I do. She turned to him, her eyes hard. Home is away from you. Home is my shoes up on the table, my clothes on the floor. My life, my stuff, my own people. Home is what I wanted all these years. You’ll never understand that.

Shoes on the table. Clothes on the floor. For this she was leaving him? He turned away.

Example #2 — same passage, but appropriately punctuated.

The warm breeze fanned her face. “I’m getting out of here. Going home.”

“You don’t even know where home is anymore.”

“I do.” She turned to him, her eyes hard. “Home is away from you. Home is my shoes up on the table, my clothes on the floor. My life, my stuff, my own people. Home is what I wanted all these years. You’ll never understand that.”

“Shoes on the table. Clothes on the floor.” For this she was leaving him? He turned away.

I’m an avid reader, and I consider myself a fairly smart one. I read passages like Example 1 more often than I’d like to. Why? What does it add to the piece, to strip away the quotation marks? It forces the reader to figure out when people are talking, and blurs the distinction between what is said aloud and what is merely thought (like: “Shoes on the table. Clothes on the floor,” in the last line. In Example 1, I don’t know whether he said that to her, or just thought it to himself).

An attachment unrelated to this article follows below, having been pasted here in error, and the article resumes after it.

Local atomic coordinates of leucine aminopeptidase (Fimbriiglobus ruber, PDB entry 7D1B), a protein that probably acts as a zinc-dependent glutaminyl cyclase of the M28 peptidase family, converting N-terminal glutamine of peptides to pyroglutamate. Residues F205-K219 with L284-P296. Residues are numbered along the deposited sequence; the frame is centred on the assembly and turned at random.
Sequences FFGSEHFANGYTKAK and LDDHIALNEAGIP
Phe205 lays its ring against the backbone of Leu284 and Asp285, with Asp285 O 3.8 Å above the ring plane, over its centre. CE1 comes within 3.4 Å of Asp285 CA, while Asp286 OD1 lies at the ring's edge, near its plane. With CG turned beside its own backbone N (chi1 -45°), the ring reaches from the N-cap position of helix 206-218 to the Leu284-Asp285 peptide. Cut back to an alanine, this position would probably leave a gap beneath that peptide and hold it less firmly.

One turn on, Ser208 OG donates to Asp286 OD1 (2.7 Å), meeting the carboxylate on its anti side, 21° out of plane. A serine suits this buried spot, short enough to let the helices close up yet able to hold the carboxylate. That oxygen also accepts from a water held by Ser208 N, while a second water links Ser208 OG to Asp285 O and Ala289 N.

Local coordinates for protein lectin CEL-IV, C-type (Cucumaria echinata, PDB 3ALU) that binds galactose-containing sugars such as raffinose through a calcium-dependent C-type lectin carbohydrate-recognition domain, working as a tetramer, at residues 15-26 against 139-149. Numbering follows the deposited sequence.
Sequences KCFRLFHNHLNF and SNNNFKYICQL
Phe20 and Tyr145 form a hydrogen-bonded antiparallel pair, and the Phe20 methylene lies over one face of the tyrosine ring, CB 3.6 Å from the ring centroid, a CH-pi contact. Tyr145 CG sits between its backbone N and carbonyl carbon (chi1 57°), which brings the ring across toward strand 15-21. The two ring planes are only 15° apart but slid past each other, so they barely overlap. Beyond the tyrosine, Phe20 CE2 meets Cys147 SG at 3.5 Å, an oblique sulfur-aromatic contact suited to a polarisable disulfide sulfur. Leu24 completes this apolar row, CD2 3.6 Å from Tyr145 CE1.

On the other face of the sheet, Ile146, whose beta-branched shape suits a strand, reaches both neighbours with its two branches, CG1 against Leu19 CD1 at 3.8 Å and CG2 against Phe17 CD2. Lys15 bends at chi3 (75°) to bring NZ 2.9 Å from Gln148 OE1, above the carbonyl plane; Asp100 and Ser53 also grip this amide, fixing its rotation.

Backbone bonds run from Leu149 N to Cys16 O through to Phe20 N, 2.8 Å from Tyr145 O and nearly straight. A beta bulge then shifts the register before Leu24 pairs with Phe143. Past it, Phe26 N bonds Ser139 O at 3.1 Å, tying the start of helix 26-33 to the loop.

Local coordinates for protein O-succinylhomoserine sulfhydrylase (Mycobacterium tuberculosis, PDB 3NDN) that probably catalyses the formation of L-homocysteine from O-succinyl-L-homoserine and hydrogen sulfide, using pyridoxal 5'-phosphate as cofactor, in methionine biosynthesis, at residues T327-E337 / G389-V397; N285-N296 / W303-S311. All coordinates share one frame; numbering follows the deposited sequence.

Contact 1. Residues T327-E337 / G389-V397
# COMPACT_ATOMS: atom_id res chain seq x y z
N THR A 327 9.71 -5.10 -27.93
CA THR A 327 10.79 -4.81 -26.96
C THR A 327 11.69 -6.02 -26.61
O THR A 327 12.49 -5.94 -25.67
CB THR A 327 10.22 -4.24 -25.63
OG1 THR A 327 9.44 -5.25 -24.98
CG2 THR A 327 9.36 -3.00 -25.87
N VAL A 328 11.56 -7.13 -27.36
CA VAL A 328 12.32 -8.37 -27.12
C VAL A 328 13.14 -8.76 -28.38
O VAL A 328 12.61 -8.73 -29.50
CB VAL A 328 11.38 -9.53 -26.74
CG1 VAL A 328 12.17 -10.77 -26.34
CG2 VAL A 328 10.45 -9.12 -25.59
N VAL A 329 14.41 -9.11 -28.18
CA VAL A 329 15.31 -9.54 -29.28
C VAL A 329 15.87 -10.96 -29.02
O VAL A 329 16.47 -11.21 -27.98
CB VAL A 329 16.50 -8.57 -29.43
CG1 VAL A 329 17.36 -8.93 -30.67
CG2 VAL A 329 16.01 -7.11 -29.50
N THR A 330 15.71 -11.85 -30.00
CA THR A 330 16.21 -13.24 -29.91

In fact, I’ve gotta say, the only difference I see is that Example 1 is waving a big red flag saying, “Look at meee!!! I’m a Literary Author!!! I’m all post-modern and avant-garde and I’m WAAYYY too cool for quotation marks.”

I’m sorry, but dropping your quotation marks is the literay equivalent of a forty-year-old youth worker wearing a baseball cap backwards and using the word “shizzle” in an effort to “be relevant.” Spare me.